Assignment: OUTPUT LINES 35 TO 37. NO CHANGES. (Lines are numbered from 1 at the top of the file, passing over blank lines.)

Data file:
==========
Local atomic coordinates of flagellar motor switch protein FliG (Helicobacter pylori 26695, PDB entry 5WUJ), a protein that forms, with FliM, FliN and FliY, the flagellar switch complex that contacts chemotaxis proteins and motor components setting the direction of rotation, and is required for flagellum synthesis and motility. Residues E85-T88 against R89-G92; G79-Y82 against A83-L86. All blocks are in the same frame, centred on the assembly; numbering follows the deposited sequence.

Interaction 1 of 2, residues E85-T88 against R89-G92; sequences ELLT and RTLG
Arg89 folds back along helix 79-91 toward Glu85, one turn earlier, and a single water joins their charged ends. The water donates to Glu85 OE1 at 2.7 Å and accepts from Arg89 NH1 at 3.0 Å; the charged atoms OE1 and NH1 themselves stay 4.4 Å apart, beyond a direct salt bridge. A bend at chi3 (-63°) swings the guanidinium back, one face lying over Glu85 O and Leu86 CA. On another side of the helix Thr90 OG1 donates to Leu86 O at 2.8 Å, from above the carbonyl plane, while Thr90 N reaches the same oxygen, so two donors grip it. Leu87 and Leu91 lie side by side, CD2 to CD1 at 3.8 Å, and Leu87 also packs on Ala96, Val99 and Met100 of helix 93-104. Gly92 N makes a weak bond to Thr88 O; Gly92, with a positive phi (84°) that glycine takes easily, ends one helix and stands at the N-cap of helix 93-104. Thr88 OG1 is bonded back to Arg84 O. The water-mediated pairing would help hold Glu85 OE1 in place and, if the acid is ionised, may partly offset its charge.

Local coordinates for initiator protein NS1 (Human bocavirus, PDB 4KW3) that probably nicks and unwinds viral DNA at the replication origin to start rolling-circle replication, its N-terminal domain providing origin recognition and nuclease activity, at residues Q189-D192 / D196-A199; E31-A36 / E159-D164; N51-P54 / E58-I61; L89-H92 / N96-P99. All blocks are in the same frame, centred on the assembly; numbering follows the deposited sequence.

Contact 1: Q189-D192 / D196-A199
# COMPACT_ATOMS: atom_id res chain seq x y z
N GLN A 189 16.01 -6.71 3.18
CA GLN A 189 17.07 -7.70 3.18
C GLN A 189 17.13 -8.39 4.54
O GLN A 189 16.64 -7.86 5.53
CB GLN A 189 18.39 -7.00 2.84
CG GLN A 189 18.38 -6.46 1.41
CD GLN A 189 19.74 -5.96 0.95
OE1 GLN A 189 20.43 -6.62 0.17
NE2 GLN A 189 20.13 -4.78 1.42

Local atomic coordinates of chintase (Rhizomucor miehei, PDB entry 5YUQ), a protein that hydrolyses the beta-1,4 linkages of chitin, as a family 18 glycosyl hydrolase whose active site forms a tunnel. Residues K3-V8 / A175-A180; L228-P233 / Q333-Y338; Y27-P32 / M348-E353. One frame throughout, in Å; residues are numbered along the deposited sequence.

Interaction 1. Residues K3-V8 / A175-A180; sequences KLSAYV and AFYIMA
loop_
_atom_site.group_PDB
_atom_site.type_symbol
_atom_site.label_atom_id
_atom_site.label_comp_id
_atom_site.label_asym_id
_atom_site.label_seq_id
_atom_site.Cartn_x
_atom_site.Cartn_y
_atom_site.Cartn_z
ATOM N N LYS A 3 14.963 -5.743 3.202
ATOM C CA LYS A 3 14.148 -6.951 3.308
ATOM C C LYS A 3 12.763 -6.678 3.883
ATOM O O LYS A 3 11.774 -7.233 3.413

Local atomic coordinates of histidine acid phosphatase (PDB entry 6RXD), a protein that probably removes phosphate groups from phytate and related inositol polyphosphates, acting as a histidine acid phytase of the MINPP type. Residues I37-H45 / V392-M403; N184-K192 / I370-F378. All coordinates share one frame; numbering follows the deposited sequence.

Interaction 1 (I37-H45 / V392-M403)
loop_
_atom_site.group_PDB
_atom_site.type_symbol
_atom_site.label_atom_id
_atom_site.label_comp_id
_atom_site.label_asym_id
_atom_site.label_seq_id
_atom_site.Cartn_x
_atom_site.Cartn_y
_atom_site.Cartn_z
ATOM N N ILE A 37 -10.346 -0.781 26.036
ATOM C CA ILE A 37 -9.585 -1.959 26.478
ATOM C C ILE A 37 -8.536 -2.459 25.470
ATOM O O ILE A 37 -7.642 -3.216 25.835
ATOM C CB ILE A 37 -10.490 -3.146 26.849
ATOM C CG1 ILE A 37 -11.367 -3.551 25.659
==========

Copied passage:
_atom_site.group_PDB
_atom_site.type_symbol
_atom_site.label_atom_id